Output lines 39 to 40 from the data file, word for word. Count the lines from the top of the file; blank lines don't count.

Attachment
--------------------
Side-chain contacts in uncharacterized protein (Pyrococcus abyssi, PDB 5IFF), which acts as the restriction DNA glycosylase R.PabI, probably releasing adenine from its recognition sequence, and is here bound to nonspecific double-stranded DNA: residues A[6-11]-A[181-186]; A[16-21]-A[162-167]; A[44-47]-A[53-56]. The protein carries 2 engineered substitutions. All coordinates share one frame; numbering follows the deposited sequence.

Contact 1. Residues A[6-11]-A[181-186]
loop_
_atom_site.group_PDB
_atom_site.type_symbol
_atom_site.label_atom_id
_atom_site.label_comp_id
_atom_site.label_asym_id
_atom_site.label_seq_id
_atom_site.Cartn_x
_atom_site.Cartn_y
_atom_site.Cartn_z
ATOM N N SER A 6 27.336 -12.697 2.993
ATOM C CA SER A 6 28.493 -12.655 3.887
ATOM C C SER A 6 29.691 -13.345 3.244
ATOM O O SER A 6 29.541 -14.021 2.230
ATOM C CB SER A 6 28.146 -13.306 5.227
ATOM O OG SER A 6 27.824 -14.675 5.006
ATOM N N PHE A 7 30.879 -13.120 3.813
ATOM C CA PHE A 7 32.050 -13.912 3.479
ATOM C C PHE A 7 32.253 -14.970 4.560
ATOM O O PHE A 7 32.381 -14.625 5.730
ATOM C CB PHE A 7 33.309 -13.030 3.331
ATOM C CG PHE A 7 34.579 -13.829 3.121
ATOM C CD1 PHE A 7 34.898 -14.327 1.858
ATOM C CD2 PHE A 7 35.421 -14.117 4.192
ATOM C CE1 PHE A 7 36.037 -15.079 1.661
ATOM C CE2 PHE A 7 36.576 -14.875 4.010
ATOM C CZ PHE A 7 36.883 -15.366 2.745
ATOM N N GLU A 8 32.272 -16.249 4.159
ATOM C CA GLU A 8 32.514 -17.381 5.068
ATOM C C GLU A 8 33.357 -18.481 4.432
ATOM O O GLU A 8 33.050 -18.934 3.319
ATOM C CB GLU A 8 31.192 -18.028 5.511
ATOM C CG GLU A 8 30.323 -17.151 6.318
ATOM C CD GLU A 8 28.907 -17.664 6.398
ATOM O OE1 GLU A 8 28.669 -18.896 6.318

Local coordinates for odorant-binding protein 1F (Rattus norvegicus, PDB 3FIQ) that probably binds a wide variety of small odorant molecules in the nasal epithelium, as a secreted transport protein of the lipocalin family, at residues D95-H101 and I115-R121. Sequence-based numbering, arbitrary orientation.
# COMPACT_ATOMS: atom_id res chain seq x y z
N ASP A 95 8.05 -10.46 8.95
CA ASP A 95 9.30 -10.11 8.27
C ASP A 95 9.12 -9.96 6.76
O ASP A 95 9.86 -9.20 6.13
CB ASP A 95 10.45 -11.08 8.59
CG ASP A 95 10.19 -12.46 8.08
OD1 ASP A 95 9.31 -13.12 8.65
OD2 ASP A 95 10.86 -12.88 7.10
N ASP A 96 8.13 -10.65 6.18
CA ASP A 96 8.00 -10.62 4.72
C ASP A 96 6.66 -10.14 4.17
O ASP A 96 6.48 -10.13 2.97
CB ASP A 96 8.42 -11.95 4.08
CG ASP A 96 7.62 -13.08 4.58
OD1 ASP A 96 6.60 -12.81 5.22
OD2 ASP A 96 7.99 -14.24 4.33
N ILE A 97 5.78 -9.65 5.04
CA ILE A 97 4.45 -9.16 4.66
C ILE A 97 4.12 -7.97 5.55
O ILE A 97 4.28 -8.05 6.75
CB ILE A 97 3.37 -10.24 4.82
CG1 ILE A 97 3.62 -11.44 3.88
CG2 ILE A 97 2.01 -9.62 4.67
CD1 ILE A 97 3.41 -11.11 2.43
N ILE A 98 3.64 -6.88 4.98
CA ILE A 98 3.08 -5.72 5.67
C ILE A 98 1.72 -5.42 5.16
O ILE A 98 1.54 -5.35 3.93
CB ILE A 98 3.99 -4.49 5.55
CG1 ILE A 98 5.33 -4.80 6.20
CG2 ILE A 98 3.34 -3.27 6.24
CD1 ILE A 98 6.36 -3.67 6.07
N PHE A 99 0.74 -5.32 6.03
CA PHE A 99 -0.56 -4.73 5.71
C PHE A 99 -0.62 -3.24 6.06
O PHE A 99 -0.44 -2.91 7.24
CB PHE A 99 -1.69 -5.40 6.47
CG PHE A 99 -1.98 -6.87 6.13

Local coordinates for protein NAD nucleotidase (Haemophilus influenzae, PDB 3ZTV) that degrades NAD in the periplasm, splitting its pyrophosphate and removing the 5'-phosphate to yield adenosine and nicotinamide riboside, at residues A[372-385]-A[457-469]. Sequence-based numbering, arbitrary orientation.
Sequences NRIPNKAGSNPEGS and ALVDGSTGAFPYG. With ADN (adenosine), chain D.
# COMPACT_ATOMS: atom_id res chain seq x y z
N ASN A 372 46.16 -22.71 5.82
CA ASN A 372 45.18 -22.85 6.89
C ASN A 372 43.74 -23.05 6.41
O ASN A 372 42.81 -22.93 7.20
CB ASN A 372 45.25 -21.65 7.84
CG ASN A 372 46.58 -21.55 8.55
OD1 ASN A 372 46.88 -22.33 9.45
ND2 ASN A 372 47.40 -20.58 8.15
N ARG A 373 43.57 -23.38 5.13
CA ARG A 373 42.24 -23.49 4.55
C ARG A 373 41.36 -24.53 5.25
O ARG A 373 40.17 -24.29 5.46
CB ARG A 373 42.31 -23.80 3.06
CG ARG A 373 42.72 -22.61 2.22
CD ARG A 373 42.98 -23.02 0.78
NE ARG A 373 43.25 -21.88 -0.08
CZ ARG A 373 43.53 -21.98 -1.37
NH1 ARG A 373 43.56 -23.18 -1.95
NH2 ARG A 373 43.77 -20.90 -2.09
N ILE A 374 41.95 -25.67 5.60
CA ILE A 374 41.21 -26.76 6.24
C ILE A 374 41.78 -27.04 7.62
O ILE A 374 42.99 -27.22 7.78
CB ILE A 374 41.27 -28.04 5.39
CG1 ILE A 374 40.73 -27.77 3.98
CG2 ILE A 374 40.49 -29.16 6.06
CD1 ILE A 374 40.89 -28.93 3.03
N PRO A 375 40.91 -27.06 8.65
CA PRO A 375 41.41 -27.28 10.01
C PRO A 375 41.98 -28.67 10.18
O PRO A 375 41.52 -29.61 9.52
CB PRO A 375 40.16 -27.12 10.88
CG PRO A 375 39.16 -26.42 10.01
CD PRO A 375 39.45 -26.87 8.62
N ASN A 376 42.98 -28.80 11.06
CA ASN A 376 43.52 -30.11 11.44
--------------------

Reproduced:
# COMPACT_ATOMS: atom_id res chain seq x y z
N ASP A 95 8.05 -10.46 8.95